With reports suggesting that intellectual property theft could be costing the American economy hundreds of billions of dollars in annual revenue, cybersecurity specialist Symantec has released new research providing insight into the business conditions that foster insider data breaches.
Although international cybercriminals will continue to set their sights on sensitive data held by U.S. corporations, employee theft of trade secrets and other intellectual assets may be a more immediate concern.
"Most organizations are aware of the security threats posed by outsiders, but the malicious insider within their own ranks may pose an even greater risk," noted Symantec spokesman Francis deSouza.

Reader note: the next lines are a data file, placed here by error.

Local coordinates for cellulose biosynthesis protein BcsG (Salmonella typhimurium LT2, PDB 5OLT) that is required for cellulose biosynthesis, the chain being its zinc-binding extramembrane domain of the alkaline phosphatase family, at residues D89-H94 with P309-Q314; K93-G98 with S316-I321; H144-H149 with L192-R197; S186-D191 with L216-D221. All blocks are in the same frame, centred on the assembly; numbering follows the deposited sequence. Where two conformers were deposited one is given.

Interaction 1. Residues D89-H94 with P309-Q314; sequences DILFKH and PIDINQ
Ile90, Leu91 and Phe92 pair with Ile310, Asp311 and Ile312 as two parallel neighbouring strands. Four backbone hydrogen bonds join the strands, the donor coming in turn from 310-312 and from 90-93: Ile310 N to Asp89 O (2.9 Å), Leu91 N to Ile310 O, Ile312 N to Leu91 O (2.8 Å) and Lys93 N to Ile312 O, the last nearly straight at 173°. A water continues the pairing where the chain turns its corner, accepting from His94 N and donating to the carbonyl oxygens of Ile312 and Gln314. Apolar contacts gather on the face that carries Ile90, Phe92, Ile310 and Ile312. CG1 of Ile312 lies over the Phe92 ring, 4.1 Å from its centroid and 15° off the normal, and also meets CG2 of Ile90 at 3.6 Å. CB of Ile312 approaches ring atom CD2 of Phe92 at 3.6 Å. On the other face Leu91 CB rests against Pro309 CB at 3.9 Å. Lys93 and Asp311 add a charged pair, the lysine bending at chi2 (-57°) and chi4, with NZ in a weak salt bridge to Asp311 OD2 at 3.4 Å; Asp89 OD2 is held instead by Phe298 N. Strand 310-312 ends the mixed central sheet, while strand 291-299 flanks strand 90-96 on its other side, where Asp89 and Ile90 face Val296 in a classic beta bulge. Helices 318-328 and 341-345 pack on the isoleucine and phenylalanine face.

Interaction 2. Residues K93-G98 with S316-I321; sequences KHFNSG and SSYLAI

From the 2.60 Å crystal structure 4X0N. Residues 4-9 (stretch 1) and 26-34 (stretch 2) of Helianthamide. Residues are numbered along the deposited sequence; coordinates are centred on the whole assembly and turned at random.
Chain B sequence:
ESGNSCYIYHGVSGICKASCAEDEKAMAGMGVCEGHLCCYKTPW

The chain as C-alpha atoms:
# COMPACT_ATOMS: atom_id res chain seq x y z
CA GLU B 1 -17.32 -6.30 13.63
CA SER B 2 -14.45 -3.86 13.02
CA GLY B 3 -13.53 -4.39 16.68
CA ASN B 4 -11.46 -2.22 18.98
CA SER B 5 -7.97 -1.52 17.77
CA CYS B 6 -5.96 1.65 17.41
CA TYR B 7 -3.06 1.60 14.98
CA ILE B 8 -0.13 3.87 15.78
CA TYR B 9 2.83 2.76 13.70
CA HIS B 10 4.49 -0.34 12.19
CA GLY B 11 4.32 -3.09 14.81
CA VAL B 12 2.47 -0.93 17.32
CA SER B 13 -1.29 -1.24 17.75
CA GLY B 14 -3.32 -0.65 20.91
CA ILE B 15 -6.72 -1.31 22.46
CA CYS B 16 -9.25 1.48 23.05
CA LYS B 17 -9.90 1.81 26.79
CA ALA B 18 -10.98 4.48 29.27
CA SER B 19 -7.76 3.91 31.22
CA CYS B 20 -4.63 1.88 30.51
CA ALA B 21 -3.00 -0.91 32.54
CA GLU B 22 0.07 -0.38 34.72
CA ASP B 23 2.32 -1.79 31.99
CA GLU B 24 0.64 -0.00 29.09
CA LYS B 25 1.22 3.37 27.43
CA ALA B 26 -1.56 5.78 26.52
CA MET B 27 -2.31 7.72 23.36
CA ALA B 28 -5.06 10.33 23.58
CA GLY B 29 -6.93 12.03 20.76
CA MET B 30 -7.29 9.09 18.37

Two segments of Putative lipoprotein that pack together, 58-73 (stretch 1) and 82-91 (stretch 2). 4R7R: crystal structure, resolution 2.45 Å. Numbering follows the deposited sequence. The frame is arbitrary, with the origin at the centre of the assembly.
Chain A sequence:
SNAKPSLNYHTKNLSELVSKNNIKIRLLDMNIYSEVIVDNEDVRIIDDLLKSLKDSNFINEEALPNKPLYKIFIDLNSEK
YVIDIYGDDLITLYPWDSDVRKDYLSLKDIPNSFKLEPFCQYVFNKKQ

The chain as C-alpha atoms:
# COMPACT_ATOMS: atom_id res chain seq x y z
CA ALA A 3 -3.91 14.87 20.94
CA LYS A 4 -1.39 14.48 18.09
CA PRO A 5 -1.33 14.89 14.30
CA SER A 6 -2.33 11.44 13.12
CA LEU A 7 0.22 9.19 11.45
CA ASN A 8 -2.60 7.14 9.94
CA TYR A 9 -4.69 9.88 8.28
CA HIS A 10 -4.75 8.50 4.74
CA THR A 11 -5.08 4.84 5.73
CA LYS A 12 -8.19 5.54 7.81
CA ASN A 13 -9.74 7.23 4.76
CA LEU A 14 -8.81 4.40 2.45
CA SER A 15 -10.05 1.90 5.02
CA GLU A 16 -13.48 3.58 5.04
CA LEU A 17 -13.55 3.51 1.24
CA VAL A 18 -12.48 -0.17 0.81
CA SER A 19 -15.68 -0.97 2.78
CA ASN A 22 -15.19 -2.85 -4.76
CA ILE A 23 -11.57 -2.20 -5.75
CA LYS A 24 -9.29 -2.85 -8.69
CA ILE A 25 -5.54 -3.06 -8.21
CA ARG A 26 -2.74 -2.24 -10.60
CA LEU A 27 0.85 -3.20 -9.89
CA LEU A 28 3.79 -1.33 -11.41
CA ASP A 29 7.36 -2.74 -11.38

According to FBI reports, these insider data breaches are a significant contributor to the more than $250 billion in losses U.S. businesses suffered each year as a result of IP theft. To help companies diagnose potential vulnerabilities, Symantec analysts partnered with psychological profiling experts Eric Shaw and Harley Stock.
Among the more interesting findings included in the report were the revelations that the majority of incidents occur following a professional setback or after an employee has accepted a position with a separate firm. Symantec also encourages companies to conduct pre-employment screenings and continuous evaluation, as approximately three quarters of all stolen material was taken by technical administrators with authorized access.